The latest analysis of the survey takes the form of two reports. The first looks at the 2016 survey responses. It analyses why graduates make the decisions they do, and how many plan to go onto postgraduate (PG) study six months before graduation.
A second report investigates the actual destinations of those who responded to the 2015 survey. It also looks at whether there is a link between students with certain characteristics and where they do not do as they intend.
Responses to the 2016 survey
The most frequent response to the survey was to 'Look for a job' within the six months following graduation.
The second largest number of responses expressed an intention to 'Go into further study'.
Effect of loans and finance
‘Course fees’, ‘the cost of living’ and ‘a fear of debt’ are the most notable concerns around going onto PG level for UK-domiciled students. Students suggest that ‘additional financial support’ would be the most encouraging factor. How much of an effect the new PG loans may have had on these survey responses is difficult to gauge.
Over two-thirds of students responded that they would be likely or very likely to study at PG level if a PG loan of around £10,000 were introduced. Black students would be the most likely to go on to study at PG level following the introduction of a PG loan of £10,000.
While students from low-participation backgrounds (quintile 1 in the Participation of Local Areas (POLAR) measure) would be more likely to reconsider their decision if a PG loan were introduced than students from high-participation backgrounds (POLAR quintile 5).
The proportion of undergraduates intending to continue immediately on to postgraduate study is now at its highest level (9.7 per cent).
Destination of respondents to the 2015 survey
A large proportion of those who responded to the 2015 survey and went on to PG study did not have firm plans to do so just months earlier.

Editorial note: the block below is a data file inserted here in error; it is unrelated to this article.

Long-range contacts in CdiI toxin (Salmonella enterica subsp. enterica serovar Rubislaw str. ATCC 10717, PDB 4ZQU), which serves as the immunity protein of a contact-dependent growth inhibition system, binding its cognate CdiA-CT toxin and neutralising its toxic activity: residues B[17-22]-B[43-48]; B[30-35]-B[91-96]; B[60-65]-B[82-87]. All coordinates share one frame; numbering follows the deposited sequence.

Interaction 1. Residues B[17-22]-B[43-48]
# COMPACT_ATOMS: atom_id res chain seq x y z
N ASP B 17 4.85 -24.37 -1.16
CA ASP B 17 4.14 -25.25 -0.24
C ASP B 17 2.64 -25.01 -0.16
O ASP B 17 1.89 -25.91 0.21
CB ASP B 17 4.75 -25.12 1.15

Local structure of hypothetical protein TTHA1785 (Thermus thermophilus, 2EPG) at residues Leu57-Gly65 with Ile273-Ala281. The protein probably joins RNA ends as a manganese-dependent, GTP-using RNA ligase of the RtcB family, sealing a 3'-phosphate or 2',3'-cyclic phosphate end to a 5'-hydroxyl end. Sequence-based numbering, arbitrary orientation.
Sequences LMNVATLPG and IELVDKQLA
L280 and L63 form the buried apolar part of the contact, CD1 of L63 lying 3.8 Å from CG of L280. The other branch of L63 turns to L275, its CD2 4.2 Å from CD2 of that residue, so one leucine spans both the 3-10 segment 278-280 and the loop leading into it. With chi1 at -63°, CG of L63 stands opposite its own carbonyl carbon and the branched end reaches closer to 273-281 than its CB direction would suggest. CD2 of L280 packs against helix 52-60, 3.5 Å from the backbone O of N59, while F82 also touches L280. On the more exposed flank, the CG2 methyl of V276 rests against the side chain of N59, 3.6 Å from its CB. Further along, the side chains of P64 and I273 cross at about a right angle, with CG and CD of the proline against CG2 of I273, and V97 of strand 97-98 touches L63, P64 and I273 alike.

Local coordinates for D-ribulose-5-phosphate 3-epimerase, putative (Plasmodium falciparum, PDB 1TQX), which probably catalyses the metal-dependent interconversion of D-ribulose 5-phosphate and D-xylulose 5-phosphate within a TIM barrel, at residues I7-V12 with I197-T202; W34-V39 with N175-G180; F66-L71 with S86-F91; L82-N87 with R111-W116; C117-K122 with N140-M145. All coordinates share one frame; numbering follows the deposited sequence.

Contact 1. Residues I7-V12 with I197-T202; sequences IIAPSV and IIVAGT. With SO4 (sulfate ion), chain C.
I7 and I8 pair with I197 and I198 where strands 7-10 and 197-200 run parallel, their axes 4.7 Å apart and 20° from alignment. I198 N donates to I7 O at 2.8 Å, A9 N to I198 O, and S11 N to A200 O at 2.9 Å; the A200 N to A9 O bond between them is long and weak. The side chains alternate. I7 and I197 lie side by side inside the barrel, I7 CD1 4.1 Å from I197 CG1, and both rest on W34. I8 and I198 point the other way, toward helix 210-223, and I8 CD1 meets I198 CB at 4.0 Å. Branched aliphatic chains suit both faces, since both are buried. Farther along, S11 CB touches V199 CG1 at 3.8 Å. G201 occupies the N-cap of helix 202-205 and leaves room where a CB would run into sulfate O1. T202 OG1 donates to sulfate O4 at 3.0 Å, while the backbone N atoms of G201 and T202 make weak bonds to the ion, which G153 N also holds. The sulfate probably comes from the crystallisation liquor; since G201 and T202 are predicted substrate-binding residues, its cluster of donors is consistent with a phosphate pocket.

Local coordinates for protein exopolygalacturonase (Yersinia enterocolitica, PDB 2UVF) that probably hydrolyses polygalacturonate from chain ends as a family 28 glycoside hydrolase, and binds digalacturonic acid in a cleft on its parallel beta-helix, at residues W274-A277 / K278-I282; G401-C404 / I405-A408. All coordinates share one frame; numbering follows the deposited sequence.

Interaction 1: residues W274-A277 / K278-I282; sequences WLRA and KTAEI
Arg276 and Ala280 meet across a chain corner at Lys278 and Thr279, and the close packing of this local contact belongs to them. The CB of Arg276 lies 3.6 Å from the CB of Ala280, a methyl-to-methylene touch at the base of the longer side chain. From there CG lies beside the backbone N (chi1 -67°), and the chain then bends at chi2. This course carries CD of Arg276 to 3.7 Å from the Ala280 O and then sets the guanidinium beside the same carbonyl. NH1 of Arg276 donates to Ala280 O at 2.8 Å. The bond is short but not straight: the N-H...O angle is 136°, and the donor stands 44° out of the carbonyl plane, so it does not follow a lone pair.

Just over a third (36 per cent) of PG entrants in 2015-16 had indicated an intention to study at postgraduate level in spring 2015.
Conversely, of those surveyed in spring 2015 who planned to go straight on to PG study, 67 per cent actually did so. Of those ‘Unlikely ever’ to study at PG level, around 9.8 per cent ended up studying or working and studying.
The match between intentions and destinations is broadly similar for students of different ethnicities, but some differences exist.
Typically, the actual destinations of black and minority ethnic students are more likely to match their intentions. However, we can see notable differences between ethnic groups in this category.
Black students were the lowest proportion to intend to go on to PG study (6.8 per cent) in 2015. Only just over half matched their intention (56 per cent).
Across the different levels of young participation students' intentions are not very different. But their actual destinations are.
The proportion of students who intended to go on to PG study and actually did so was around 9 percentage points lower for those from the least disadvantaged backgrounds compared with those from the most. A higher proportion of those from the most disadvantaged backgrounds ended up working and studying.
Neither the age, sex nor the disability status of a student makes a difference to whether their final-year intentions match their actual destinations after graduation.
Having an actual destination that does not match their study intention seems to be correlated with a student’s eventual degree class. Graduates achieving lower classifications are more likely to revise their plans and go into work instead. This difference does not explain the observed differences between students with different characteristics.